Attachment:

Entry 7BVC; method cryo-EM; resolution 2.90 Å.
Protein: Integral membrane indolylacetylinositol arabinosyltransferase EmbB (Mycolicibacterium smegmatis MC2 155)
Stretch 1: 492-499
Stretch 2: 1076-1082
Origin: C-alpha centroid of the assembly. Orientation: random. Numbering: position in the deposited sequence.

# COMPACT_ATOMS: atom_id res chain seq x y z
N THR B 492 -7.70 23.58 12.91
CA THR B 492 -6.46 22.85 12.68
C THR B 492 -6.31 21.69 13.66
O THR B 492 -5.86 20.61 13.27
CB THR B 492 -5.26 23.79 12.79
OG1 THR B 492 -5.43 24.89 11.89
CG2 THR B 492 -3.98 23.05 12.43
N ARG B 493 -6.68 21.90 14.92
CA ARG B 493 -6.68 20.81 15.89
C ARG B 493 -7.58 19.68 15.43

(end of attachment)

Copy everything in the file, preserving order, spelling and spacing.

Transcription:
Entry 7BVC; method cryo-EM; resolution 2.90 Å.
Protein: Integral membrane indolylacetylinositol arabinosyltransferase EmbB (Mycolicibacterium smegmatis MC2 155)
Stretch 1: 492-499
Stretch 2: 1076-1082
Origin: C-alpha centroid of the assembly. Orientation: random. Numbering: position in the deposited sequence.

# COMPACT_ATOMS: atom_id res chain seq x y z
N THR B 492 -7.70 23.58 12.91
CA THR B 492 -6.46 22.85 12.68
C THR B 492 -6.31 21.69 13.66
O THR B 492 -5.86 20.61 13.27
CB THR B 492 -5.26 23.79 12.79
OG1 THR B 492 -5.43 24.89 11.89
CG2 THR B 492 -3.98 23.05 12.43
N ARG B 493 -6.68 21.90 14.92
CA ARG B 493 -6.68 20.81 15.89
C ARG B 493 -7.58 19.68 15.43